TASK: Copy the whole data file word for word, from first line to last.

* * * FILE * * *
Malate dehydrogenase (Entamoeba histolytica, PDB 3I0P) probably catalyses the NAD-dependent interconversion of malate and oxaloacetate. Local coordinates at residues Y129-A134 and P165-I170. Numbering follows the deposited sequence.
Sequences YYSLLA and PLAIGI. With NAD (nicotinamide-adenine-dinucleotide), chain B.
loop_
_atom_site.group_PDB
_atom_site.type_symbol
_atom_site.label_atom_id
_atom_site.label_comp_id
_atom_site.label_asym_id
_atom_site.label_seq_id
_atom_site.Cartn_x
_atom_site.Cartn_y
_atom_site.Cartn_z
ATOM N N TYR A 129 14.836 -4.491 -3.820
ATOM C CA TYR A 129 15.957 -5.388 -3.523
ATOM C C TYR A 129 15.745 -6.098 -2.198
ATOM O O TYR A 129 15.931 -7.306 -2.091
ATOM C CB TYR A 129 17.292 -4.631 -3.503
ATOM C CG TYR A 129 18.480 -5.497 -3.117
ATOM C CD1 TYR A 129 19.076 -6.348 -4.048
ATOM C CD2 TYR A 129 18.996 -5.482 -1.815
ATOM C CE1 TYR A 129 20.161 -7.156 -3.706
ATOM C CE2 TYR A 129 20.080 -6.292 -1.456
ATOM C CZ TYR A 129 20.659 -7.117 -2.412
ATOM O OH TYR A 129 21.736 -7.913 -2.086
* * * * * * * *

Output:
Malate dehydrogenase (Entamoeba histolytica, PDB 3I0P) probably catalyses the NAD-dependent interconversion of malate and oxaloacetate. Local coordinates at residues Y129-A134 and P165-I170. Numbering follows the deposited sequence.
Sequences YYSLLA and PLAIGI. With NAD (nicotinamide-adenine-dinucleotide), chain B.
loop_
_atom_site.group_PDB
_atom_site.type_symbol
_atom_site.label_atom_id
_atom_site.label_comp_id
_atom_site.label_asym_id
_atom_site.label_seq_id
_atom_site.Cartn_x
_atom_site.Cartn_y
_atom_site.Cartn_z
ATOM N N TYR A 129 14.836 -4.491 -3.820
ATOM C CA TYR A 129 15.957 -5.388 -3.523
ATOM C C TYR A 129 15.745 -6.098 -2.198
ATOM O O TYR A 129 15.931 -7.306 -2.091
ATOM C CB TYR A 129 17.292 -4.631 -3.503
ATOM C CG TYR A 129 18.480 -5.497 -3.117
ATOM C CD1 TYR A 129 19.076 -6.348 -4.048
ATOM C CD2 TYR A 129 18.996 -5.482 -1.815
ATOM C CE1 TYR A 129 20.161 -7.156 -3.706
ATOM C CE2 TYR A 129 20.080 -6.292 -1.456
ATOM C CZ TYR A 129 20.659 -7.117 -2.412
ATOM O OH TYR A 129 21.736 -7.913 -2.086